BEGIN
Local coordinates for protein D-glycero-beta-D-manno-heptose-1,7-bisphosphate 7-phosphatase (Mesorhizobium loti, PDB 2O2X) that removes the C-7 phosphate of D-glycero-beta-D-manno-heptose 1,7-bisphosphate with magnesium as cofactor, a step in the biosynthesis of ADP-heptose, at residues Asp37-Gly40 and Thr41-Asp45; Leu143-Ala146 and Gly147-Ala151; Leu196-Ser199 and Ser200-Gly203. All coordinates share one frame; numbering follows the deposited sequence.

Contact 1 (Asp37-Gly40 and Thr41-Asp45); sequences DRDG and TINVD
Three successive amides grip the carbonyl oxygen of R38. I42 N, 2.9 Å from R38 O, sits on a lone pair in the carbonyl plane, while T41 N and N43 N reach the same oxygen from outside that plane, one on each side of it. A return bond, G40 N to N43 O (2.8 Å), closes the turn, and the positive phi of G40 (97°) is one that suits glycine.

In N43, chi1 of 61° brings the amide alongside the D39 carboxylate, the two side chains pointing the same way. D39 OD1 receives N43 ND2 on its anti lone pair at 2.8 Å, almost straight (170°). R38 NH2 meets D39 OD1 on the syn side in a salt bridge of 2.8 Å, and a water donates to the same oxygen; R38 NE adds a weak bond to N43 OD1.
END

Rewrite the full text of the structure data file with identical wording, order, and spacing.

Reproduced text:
Local coordinates for protein D-glycero-beta-D-manno-heptose-1,7-bisphosphate 7-phosphatase (Mesorhizobium loti, PDB 2O2X) that removes the C-7 phosphate of D-glycero-beta-D-manno-heptose 1,7-bisphosphate with magnesium as cofactor, a step in the biosynthesis of ADP-heptose, at residues Asp37-Gly40 and Thr41-Asp45; Leu143-Ala146 and Gly147-Ala151; Leu196-Ser199 and Ser200-Gly203. All coordinates share one frame; numbering follows the deposited sequence.

Contact 1 (Asp37-Gly40 and Thr41-Asp45); sequences DRDG and TINVD
Three successive amides grip the carbonyl oxygen of R38. I42 N, 2.9 Å from R38 O, sits on a lone pair in the carbonyl plane, while T41 N and N43 N reach the same oxygen from outside that plane, one on each side of it. A return bond, G40 N to N43 O (2.8 Å), closes the turn, and the positive phi of G40 (97°) is one that suits glycine.

In N43, chi1 of 61° brings the amide alongside the D39 carboxylate, the two side chains pointing the same way. D39 OD1 receives N43 ND2 on its anti lone pair at 2.8 Å, almost straight (170°). R38 NH2 meets D39 OD1 on the syn side in a salt bridge of 2.8 Å, and a water donates to the same oxygen; R38 NE adds a weak bond to N43 OD1.